This served as a toll gate for travellers/merchants moving goods between the North and South. Apparently wine was the major item. Inevitably the toll went to the church. The Archbishop in Salzburg had his man installed managing and counting it all. The first construction was in 1250. The exhibits were all about the occupants and their lives. There was an audio guide that told you everything in great detail. I liked the fact that they had a clothes box for the kids to try on outfits and so provided something for everyone.
It fell into disrepair at various times during it’s life and early in the 20th Century a doctor bought it. The man in question served with Herman Goering’s father during WW1. Anyway it became a bolt hole for Goering during the 1920’s and 1930’s. The doctor’s wife left it to him when she died in 1939. However, he never signed the land registry papers to confirm his ownership: he was too busy with genocide and the like. He never came back as he self administered poison in 1946 at the time of the Nuremberg trials.
After this I wondered around this beautiful town. It really is chocolate box pretty and tried to replace some lost waistline.
Then it was back to the hotel as I needed to clean the bike and try and get all the Croatian mud off the tent.
Later I fancied some authentic Austrian fayre:
Me: I’ll have the soup. What is it?
Ditzy Fraulein: Beef with noodles
Me: Thank you, I’ll have the soup and Wiener Schnitzel
DF: With rice or fries?
DF: The soup is only noodle and no beef
Me: No problem, that will be fine
DF: Here you go!
Me: Ah, that’s the Wiener Schnitzel. Where’s the soup?
DF: Ah, you’re right. Sorry I will take this back.
Me: No, don’t worry I’ll have it and you can bring the soup later.
DF: No, it is wrong. You must have the soup first.
DF: Here’s the soup!
(She was right this time but it was tepid. I ate it, life’s short)
The start was flat! I trundled through these small holdings watching as the villagers woke up, drove to work or sat in cafes sipping coffee. I cycled along the wide and beautiful Sava river. They could take their time, it was Saturday.
Soon I was past Kranj ruefully noting that all my Alpine routes were now side by side with flatter and more direct motorways. I started to climb and passed several cycle tourers freewheeling downhill on the other side of the road. Mine was a steady climb with occasional steep sections. All this was easier with some gears that now worked.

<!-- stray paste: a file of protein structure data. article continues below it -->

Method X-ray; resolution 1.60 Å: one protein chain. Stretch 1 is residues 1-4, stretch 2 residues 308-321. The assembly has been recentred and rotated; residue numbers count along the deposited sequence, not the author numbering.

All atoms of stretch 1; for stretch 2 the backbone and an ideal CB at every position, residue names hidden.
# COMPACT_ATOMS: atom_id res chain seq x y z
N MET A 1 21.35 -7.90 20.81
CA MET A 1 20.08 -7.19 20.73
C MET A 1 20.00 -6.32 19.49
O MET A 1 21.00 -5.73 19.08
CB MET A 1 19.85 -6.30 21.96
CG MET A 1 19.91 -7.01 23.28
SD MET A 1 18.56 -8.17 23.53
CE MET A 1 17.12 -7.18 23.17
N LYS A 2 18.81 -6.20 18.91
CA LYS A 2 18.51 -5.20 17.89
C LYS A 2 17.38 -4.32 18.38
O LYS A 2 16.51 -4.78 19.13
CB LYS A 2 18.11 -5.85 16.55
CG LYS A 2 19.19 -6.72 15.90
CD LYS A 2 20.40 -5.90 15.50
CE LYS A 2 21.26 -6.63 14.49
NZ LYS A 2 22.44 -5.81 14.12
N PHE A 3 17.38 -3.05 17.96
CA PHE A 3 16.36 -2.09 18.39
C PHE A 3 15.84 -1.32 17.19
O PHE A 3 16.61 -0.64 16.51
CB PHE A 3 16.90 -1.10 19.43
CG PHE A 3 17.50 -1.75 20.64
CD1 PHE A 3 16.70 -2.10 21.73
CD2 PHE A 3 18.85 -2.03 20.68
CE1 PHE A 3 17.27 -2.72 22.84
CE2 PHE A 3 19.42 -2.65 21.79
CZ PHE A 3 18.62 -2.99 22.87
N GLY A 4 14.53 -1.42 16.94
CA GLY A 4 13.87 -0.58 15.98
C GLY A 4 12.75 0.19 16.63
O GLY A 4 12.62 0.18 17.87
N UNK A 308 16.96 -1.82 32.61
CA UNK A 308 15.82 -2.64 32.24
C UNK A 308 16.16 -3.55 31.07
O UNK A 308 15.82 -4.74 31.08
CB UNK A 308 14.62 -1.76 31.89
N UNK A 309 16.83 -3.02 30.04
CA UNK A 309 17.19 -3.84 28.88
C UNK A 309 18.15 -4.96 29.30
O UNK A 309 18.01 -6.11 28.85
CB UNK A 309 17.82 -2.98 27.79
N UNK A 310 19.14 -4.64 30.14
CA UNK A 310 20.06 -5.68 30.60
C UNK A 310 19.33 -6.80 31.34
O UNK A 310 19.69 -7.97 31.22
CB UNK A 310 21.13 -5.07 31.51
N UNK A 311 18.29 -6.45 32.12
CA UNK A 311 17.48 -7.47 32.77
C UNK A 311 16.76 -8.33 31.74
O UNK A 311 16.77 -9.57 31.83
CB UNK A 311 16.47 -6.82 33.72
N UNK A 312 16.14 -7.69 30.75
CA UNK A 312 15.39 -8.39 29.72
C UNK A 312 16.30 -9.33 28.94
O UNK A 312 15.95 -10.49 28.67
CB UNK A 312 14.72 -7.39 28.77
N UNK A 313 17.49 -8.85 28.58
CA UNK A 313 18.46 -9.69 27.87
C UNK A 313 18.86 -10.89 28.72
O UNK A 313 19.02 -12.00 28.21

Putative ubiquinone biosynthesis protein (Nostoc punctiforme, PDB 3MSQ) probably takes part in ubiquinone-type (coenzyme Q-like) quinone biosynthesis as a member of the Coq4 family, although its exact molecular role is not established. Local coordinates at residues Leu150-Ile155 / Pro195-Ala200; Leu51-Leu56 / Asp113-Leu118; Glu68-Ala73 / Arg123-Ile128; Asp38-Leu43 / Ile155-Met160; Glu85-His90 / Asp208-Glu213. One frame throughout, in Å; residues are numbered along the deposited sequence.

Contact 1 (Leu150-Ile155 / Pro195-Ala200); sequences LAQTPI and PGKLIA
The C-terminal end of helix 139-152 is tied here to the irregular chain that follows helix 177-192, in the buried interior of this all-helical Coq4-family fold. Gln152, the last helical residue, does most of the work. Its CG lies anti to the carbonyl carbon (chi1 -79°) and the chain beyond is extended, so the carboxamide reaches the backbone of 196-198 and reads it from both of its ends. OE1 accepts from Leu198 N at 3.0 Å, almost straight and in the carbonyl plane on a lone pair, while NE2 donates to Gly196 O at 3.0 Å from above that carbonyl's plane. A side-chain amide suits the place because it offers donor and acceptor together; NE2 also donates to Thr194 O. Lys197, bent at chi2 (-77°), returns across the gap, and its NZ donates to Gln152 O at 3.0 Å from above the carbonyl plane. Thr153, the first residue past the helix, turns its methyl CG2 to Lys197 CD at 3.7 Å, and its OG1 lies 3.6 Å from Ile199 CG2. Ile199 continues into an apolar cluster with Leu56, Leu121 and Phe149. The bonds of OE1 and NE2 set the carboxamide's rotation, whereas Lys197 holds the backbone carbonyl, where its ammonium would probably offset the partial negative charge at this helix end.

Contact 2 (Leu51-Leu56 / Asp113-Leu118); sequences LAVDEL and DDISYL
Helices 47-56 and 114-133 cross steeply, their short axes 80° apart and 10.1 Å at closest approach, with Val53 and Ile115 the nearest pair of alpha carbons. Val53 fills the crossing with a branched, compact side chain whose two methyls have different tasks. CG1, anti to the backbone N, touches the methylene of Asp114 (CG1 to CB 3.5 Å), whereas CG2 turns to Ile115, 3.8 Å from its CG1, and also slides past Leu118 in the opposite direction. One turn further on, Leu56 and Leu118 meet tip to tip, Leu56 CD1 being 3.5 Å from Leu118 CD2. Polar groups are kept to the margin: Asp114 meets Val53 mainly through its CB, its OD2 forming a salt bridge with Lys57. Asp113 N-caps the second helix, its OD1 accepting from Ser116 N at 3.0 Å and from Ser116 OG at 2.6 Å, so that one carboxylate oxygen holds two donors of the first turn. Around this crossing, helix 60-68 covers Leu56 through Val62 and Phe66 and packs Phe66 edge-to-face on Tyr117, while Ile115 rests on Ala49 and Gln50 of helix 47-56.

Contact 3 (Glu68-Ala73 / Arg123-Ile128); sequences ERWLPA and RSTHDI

The temperature fell as I got higher and whilst never chilly it was the first time since I set off that I wasn’t being fried.
Up in the valley were some larger towns and Jesenice was one. A grubby and industrial town that had a large ironworks. This meant that movement of materials was by rail. Climbing past this was now about tourism and a dedicated cycle path that led up to the ski resort of Kranjska Gora. The views were now terrific with crystal clear rivers and steep backdrops of rock. I passed this monument that I think tells me about the murder of local partisans by the Slovenian fascists in WW2. An impactful tribute I think.
In my discussions with fellow tourer, Olly, in Croatia he talked of 18% climbs out of Austria into Slovenia and with a leaden heart I turned up the hill that advised such challenges lay ahead over 3 km. I bottled it after 100 metres and turned around. Plan B? Well there was another crossing further along that may be less steep. The only problem was that all signage indicated Italy was ahead but not Austria? However, I pushed on.
Lo and behold the Italian border came into view. Borders in the EU are sad derelict affairs with buildings that have literally fallen into disrepair. It would be better to remove these border buildings rather than let them rot. Rolling into Italy the road fell sharply.
I just thought that I would have to ascend again and like all cycle tourers dreaded descents as much as ascents because of the future implications. Eventually I fell into Tarvisio where I saw from on high a football match. I suspected this was a pre-season friendly because of all the substitutes, no crowd, black players and a proper referee. I climbed a little, went through another derelict border crossing and still kept falling. I was in Austria. Rejoice!
I planned to stop as soon as I could and identified a campsite. I found a supermarket and bought some ingredients to make an omelette including butter. It was hot and it would melt but I would be at the campsite shortly, wouldn’t I?